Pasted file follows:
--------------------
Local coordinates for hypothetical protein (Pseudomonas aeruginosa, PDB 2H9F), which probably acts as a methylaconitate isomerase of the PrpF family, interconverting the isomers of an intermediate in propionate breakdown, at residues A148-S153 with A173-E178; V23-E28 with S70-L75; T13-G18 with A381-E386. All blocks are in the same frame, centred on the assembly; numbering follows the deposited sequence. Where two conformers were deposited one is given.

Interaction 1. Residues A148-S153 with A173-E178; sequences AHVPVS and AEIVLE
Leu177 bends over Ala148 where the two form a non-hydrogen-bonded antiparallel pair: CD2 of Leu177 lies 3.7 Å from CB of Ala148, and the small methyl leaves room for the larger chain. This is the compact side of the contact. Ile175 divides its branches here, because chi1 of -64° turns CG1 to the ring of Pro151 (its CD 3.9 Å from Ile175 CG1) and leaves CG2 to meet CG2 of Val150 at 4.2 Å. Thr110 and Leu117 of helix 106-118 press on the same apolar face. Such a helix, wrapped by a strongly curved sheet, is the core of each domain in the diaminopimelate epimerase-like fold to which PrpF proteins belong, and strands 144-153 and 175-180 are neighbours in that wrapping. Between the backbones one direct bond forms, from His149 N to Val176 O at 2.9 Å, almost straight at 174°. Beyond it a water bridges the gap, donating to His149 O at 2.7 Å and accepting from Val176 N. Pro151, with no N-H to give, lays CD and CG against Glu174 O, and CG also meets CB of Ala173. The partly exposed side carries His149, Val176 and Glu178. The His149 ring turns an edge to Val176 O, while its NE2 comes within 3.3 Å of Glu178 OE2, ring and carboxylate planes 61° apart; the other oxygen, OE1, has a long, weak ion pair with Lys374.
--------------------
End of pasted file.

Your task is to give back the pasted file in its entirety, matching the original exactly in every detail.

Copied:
Local coordinates for hypothetical protein (Pseudomonas aeruginosa, PDB 2H9F), which probably acts as a methylaconitate isomerase of the PrpF family, interconverting the isomers of an intermediate in propionate breakdown, at residues A148-S153 with A173-E178; V23-E28 with S70-L75; T13-G18 with A381-E386. All blocks are in the same frame, centred on the assembly; numbering follows the deposited sequence. Where two conformers were deposited one is given.

Interaction 1. Residues A148-S153 with A173-E178; sequences AHVPVS and AEIVLE
Leu177 bends over Ala148 where the two form a non-hydrogen-bonded antiparallel pair: CD2 of Leu177 lies 3.7 Å from CB of Ala148, and the small methyl leaves room for the larger chain. This is the compact side of the contact. Ile175 divides its branches here, because chi1 of -64° turns CG1 to the ring of Pro151 (its CD 3.9 Å from Ile175 CG1) and leaves CG2 to meet CG2 of Val150 at 4.2 Å. Thr110 and Leu117 of helix 106-118 press on the same apolar face. Such a helix, wrapped by a strongly curved sheet, is the core of each domain in the diaminopimelate epimerase-like fold to which PrpF proteins belong, and strands 144-153 and 175-180 are neighbours in that wrapping. Between the backbones one direct bond forms, from His149 N to Val176 O at 2.9 Å, almost straight at 174°. Beyond it a water bridges the gap, donating to His149 O at 2.7 Å and accepting from Val176 N. Pro151, with no N-H to give, lays CD and CG against Glu174 O, and CG also meets CB of Ala173. The partly exposed side carries His149, Val176 and Glu178. The His149 ring turns an edge to Val176 O, while its NE2 comes within 3.3 Å of Glu178 OE2, ring and carboxylate planes 61° apart; the other oxygen, OE1, has a long, weak ion pair with Lys374.